The second critical component is leadership. Bad or renegade leadership of irregulars will doom a program, and likely to make the local situation worse, as was the case with all nine previous militia start-ups in Afghanistan. The right way to do this is to ensure that the senior officer of each militia group is a regular ANA special forces or commando officer, and that the second-in-command is elected by the men of the local militia in the same way officers were elected by the members of state militias in the American Revolutionary War period. This was the leadership model, for example, for the highly effective Soviet partisan forces fighting in Russia against the Germans in World War II. The senior officer of each partisan oblast (fighting group) was a regular Soviet Army or the People’s Commissariat for Internal Affairs (NKVD) officer who was parachuted or infiltrated into the unit. The second-in-command was locally chosen. Since the senior officer had access to resources and support, and the second-in-command had the respect of the rank-and-file, it was usually a highly effective leadership structure.
Time is running out for the Afghanistan project. The Taliban are making slow, steady gains year after year in the rural areas from which virtually all ANSF recruits come. They are committed to engaging in generational conflict until they win. There will be no negotiations or peace talks in which the Taliban agrees to join the existing government under the existing constitution. The issue in Afghanistan will be decided on the battlefield. A multitude of voices have pointed out that adding 5,000 more U.S. advisors to the 12,000 already in country will not succeed where 120,000 troops (and 250,000 contractors doing jobs done by soldiers in Vietnam) in 2013 did not. Nor is the real problem the usual scapegoat–the nefarious neighbors. The real problem is the Afghans themselves. As was true in South Vietnam, the United States cannot want to win the war more than the Afghans do. The Afghans who do not want another Taliban government must get their act together soon. The new militia program, if executed correctly, would be a step in that direction.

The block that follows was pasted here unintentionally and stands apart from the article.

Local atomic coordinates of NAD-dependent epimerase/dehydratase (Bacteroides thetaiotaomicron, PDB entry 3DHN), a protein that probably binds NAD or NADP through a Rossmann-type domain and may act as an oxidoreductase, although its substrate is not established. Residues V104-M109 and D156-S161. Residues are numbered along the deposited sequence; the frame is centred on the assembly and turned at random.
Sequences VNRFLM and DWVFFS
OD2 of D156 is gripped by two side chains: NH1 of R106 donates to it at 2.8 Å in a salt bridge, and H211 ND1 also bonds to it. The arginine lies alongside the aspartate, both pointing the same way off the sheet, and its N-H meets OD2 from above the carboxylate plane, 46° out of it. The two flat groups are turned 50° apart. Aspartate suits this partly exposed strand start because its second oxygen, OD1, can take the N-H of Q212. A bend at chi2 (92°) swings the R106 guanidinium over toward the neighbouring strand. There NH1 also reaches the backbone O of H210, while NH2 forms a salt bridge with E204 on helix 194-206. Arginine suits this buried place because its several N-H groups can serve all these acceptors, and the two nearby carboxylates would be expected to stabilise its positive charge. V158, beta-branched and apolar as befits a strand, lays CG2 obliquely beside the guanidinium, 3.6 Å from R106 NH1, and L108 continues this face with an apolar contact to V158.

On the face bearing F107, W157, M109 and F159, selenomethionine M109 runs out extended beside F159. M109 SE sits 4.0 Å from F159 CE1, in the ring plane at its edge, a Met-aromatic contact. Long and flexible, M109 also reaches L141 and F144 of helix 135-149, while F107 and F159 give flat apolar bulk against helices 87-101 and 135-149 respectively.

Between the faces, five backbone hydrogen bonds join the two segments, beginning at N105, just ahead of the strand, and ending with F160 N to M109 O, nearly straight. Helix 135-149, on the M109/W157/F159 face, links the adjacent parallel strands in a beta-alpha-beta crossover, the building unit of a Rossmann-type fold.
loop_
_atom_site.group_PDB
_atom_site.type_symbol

1. Mujib Mashal, “U.S. Plan for Afghan Force Revives Fears of Militia Abuses,” The New York Times, September 15, 2017.
2. Qiam Noori, “MOI, Heart of Corruption in Security Institutions,” Ariana News, May 8, 2017, available from https://ariananews.af/moi-heart-of-corruption-in-security-institutions/.
3. The Standard Edition of the Complete Psychological Works of Sigmund Freud, Volume XII (1911-1913), quoted in “Sigmund Freud (1914): Remembering, Repeating and Working-Through (Further Recommendations on the Technique of Psycho-Analysis II),” Marxists.org, n.d., available from https://www.marxists.org/reference/subject/philosophy/works/at/catharsis.htm, accessed October 15, 2017.
5. Leonard Wong, Thomas A. Kolditz, Raymond A. Millen, and Terrence M. Potter, Why They Fight: Combat Motivation in the Iraq War, Carlisle, PA: Strategic Studies Institute, U.S. Army War College, July 2003.